Mental blockade: US embargoes 20 nations but frets over imaginary Russian siege

Finian Cunningham
Finian Cunningham (born 1963) has written extensively on international affairs, with articles published in several languages. Originally from Belfast, Northern Ireland, he is a Master’s graduate in Agricultural Chemistry and worked as a scientific editor for the Royal Society of Chemistry, Cambridge, England, before pursuing a career in newspaper journalism. For over 20 years he worked as an editor and writer in major news media organizations, including The Mirror, Irish Times and Independent. Now a freelance journalist based in East Africa, his columns appear on RT, Sputnik, Strategic Culture Foundation and Press TV.
Mental blockade: US embargoes 20 nations but frets over imaginary Russian siege
US and British troops this week joined thousands of NATO forces to conduct war games in Poland rehearsing the 'possible' blockade of Baltic states by Russia. Talk about mental blockade.

Never mind that Russia has repeatedly denied it has any intention of invading Latvia, Estonia or Lithuania, or any other state for that matter. And never mind that there is no evidence at all of any unusual build-up of Russian forces posing a threat to its Baltic neighbors.

NATO commanders themselves admit that the latest war games are a “theoretical scenario” in which Russian military sever the 104-kilometer Suwalki Gap between Belarus and Kaliningrad, thus cutting off the Baltic NATO members from the rest of the 29-member alliance.

The amusing thing about this imaginary blockade by Russia of sovereign states is that it contrasts with actually existing blockades or embargoes imposed by the US and its allies against at least 2o nations.

And topping the list of countries sanctioned by Washington and its allies is Russia. Only last week, the US Senate voted through new punitive measures to tighten financial and diplomatic restrictions imposed on Russia over the 2014 Ukraine crisis. In addition to dubious claims of Russian interference in Ukrainian affairs, the American senators have now added unfounded allegations of Russian interference in the US presidential elections at the end of last year.

Other countries to feel the heat from US sanctions include Iran, Cuba, Venezuela and North Korea. Cuba takes the unenviable title of having been subjected to a blanket embargo imposed by the US for nearly six decades. A relative easing of the sanctions under the previous Obama administration is now being reversed by President Trump who is accusing Havana of harboring a “brutal regime”.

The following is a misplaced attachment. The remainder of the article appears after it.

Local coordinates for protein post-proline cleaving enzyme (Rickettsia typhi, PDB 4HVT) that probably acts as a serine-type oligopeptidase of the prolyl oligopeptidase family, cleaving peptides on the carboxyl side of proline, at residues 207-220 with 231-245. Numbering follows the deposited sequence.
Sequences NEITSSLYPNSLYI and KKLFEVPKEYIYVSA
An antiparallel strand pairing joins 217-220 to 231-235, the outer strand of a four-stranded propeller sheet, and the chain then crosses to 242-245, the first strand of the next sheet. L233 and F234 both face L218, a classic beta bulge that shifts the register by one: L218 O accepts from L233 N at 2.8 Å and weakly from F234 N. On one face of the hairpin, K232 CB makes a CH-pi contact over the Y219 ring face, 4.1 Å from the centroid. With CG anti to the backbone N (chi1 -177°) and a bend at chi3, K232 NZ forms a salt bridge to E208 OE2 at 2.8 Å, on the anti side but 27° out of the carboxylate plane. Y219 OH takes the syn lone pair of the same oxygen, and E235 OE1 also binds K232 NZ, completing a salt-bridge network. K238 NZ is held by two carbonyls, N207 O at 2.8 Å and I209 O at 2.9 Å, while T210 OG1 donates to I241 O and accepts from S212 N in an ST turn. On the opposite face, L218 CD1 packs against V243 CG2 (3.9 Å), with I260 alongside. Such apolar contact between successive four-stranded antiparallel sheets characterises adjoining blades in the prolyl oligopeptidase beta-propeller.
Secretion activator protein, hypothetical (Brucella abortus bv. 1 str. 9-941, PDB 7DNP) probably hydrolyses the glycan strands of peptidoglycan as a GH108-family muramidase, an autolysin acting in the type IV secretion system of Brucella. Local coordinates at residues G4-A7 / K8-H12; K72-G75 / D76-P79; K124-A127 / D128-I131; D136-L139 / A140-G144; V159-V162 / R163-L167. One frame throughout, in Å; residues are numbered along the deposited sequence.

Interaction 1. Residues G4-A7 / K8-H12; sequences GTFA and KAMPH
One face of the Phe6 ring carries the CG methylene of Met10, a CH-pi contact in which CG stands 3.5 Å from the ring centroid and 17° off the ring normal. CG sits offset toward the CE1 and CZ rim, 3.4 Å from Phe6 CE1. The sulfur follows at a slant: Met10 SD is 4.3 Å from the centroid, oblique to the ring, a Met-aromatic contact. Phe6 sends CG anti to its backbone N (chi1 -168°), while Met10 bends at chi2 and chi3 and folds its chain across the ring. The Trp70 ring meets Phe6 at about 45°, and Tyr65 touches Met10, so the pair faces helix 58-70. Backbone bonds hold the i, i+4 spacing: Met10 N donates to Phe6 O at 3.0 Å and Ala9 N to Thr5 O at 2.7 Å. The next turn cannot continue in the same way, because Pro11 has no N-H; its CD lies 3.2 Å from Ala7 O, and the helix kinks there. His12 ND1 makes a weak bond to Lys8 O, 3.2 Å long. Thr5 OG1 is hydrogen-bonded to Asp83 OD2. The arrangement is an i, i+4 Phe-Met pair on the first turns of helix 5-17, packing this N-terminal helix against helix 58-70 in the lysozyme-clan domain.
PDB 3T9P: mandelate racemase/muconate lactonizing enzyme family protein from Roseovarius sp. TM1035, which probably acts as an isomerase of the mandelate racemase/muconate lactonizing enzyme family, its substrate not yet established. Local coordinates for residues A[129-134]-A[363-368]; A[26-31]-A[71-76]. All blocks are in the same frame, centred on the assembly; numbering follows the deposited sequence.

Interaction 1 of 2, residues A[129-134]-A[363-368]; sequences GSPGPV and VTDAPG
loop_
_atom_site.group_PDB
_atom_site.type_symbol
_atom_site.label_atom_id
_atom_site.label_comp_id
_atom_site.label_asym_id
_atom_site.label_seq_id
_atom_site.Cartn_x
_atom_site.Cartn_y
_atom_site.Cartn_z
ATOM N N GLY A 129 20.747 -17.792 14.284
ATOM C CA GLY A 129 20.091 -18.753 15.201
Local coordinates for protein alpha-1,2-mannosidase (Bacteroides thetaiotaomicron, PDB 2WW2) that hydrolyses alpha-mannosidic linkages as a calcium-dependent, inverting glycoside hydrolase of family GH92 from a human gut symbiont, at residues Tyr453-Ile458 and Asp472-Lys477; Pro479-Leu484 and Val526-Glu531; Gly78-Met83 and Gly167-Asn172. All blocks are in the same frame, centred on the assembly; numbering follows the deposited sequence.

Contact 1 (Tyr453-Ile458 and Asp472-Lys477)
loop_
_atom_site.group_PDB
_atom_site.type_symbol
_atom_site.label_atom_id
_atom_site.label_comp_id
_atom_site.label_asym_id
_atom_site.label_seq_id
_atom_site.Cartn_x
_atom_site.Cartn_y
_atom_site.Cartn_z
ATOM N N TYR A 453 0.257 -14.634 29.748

According to the US Treasury and the State Department, a full list of some 20 blacklisted foreign nations extends to Syria, Somalia, Sudan, Eritrea and Zimbabwe among others. When counting in nations which are sanctioned or blockaded with US approval by Washington’s allies the list includes the Palestinian territory of Gaza, the Donbas breakaway republics of eastern Ukraine, Yemen and most recently Qatar.

Out of the 20 or so nations blockaded in some way by American complicity, none is in more grave humanitarian crisis than Yemen. Millions of children are facing starvation and death from diseases like cholera due to a land, sea and air blockade imposed on the war-torn country by Saudi Arabia with the support of the US and Britain.

Yemen, the poorest country in the Arab region, depends on imported food for 80 per cent of its total supply. The US and British-backed Saudi blockade on Yemen has also cut the country off from vital medical supplies. What is going on there is a truly barbaric siege which is comparable to the most notorious sieges recorded in history, such as the Nazi Wehrmacht’s three-year horrific blockade imposed on St Petersburg (Leningrad).

Of less humanitarian severity is the blockade thrown up around the Persian Gulf emirate of Qatar. Nevertheless, the draconian move by Saudi Arabia and its Gulf allies to cut off transport and financial links between Qatar and the rest of the world is an outrageous violation of international law. The siege on Qatar could not be applied if it were not for at the least tacit approval of Washington.